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S.A. Makoveev

Northern State Medical University;
Arkhangelsk Regional Clinical Hospital

T.N. Semenkova

Northern State Medical University;
Volosevich First City Clinical Hospital

E.B. Lochekhina

Northern State Medical University;
Severodvinsk City Clinical Hospital No. 2

A. Hussain

Northern State Medical University;
Volosevich First City Clinical Hospital

M.Yu. Kirov

Northern State Medical University

The relationship of hypothermia and organ dysfunction in sepsis: a single-center retrospective study

Authors:

S.A. Makoveev, T.N. Semenkova, E.B. Lochekhina, A. Hussain, M.Yu. Kirov

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To cite this article:

Makoveev SA, Semenkova TN, Lochekhina EB, Hussain A, Kirov MYu. The relationship of hypothermia and organ dysfunction in sepsis: a single-center retrospective study. Russian Journal of Anesthesiology and Reanimatology. 2022;(4):26‑31. (In Russ., In Engl.)
https://doi.org/10.17116/anaesthesiology202204126

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Introduction

Sepsis is an important public health and critical care problem worldwide. Despite a significant progress in understanding the mechanisms underlying sepsis, mortality in these patients is still high, and sepsis per se is the main cause of adverse outcomes in intensive care units (ICU) [1-3]. In this regard, searching for prognostic criteria of unfavorable course of disease is an actual scientific problem.

Body temperature is an obligatory physiological constant, and its maintaining within a certain range is essential for adequate functioning of human organs and systems. Even small deviations in body temperature can lead to significant metabolic changes [4]. Temperature imbalances are common in patients with systemic inflammation and often accompany sepsis and septic shock. Hyperthermia (central body temperature > 38°C) is due to the effect of pyrogens. It is a generally recognized manifestation of infectious diseases [5]. However, some observational studies revealed hypothermia (body temperature < 36 °C) in 35% of patients with sepsis [6].

It is known that unintentional hypothermia can be complicated by dysfunction of cardiovascular system, central nervous system, blood coagulation system and other ones [7, 8]. Hypothermia in patients with sepsis may be associated with immune suppression, hypodynamic shock and some other manifestations. Nevertheless, the effect of temperature imbalances on the course and outcomes of sepsis is still a matter of debate [9–11].

The causes of hypothermic reaction in patients with sepsis also raise certain questions. Analysis of cytokines as main mediators of hyperthermia showed that suppression of pro-inflammatory reaction following sepsis is not always accompanied by body temperature decrease [12, 13]. Importantly, damage to endothelial glycocalyx may be essential in hypothermia following sepsis. Indeed, this event contributes to vascular tone decrease, leads to heat loss and prevents the body's ability to regulate central temperature [13, 14].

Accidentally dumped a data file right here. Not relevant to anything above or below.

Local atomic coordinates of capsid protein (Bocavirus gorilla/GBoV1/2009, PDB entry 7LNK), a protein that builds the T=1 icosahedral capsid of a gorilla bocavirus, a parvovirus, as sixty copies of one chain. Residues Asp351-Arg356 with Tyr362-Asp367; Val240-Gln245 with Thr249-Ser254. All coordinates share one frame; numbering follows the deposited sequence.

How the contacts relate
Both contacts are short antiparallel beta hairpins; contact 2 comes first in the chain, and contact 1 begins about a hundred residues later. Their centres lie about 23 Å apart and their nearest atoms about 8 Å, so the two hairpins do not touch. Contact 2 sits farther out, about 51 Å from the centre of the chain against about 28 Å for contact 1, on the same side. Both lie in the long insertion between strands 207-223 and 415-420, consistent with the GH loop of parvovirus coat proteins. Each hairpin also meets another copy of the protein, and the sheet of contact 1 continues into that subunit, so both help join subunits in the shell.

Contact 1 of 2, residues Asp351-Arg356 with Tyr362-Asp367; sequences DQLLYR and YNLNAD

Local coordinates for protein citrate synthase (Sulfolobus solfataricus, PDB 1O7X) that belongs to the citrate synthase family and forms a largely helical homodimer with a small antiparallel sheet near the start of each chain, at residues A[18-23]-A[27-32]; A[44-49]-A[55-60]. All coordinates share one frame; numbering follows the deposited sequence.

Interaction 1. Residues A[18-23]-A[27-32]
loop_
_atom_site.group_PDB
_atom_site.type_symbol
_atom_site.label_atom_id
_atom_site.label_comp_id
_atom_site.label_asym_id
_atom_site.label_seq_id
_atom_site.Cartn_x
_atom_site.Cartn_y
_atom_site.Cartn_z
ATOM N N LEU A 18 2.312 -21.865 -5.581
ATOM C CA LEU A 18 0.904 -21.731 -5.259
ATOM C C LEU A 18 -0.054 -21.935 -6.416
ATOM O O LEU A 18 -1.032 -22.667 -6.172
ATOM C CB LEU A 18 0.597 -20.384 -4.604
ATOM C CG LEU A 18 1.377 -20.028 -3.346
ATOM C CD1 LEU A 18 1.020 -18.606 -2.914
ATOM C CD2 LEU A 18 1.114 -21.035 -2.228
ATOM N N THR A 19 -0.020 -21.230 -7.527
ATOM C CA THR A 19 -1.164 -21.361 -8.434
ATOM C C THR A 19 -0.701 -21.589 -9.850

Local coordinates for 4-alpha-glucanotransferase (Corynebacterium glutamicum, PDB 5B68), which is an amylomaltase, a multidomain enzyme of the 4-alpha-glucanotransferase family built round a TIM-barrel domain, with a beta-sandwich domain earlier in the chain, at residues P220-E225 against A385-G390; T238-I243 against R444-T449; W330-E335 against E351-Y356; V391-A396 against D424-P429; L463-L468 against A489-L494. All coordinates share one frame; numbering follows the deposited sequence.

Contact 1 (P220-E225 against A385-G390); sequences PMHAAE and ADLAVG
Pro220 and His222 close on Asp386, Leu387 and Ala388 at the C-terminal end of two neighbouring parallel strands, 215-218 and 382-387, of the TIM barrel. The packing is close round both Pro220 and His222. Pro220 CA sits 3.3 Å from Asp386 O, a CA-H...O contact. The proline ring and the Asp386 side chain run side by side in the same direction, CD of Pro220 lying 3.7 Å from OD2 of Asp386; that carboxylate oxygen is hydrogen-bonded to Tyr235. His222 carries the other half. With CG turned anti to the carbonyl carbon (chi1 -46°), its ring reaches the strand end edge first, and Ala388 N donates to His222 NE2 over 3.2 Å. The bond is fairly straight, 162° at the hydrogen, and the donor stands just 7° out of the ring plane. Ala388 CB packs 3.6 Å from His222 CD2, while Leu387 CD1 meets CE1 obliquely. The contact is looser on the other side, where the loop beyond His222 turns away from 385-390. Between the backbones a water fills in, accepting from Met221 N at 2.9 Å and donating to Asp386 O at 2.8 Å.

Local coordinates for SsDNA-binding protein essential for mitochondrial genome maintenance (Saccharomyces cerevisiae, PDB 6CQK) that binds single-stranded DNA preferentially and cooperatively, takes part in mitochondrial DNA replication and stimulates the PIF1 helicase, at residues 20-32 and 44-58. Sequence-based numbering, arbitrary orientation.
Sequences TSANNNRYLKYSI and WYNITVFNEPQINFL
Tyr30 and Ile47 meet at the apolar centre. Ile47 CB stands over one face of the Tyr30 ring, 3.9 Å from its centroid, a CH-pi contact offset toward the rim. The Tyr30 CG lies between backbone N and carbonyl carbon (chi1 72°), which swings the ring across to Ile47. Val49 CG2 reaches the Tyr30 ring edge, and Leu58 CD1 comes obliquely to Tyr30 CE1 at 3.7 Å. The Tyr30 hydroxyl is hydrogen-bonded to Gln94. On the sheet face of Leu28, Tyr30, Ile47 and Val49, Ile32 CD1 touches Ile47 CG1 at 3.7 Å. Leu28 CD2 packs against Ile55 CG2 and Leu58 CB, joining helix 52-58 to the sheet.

The objective was to assess the relationship of body temperature disorders with organ dysfunction and outcomes in patients with sepsis.

Material and methods

A single-center retrospective study enrolled data of 353 ICU patients admitted to the Volosevich Clinical Hospital between 2018 and 2020. Inclusion criterion was signs of sepsis upon admission to ICU according to Sepsis-3 definition, i.e. focal infection combined with organ dysfunction (SOFA score increase by more than 2 points compared to baseline values). We collected biometric data, indicators of clinical severity and severity of organ dysfunction, including diagnosis, surgical intervention before admission to ICU, ICU-stay, mortality, SOFA score upon admission, special methods of treatment (mechanical ventilation, inotropic / vasopressor support), body temperature, hemodynamic parameters and laboratory data (pH, serum glucose, lactate, hemoglobin, bilirubin, creatinine, white blood cell count, platelet count, international normalized ratio (INR)).

We analyzed data upon admission to ICU, 12 and 24 hours later. Additionally, blood sampling and evaluation of endothelial glycocalyx (EG) components were carried out in 21 patients (heparan sulfate proteoglycan (HSPG) and syndecan 1 (S1)). EG components were assessed by using of enzyme immunoassay (ELISA Kit for HSPG, SDC 1, USA). Data were recorded at the beginning of the study, after 2 and 24 hours.

Statistical analysis was performed using the SPSS software package version 21.0 (SPSS Inc., USA). Data distribution normality was tested using the Shapiro–Wilk test. Data are presented as mean and standard deviation or median (25th-75th percentile) depending on distribution. Statistical analysis was performed using parametric and non-parametric tests (Student's t-test and Mann-Whitney test). The χ2 test was used to analyze qualitative features. Repeated measure data were assessed by variance analysis for repeated measures followed by contrast test or Friedman's test depending on distribution. Spearman's correlation analysis with rho coefficient was used to identify data correlation. For all tests, p<0.05 was considered significant.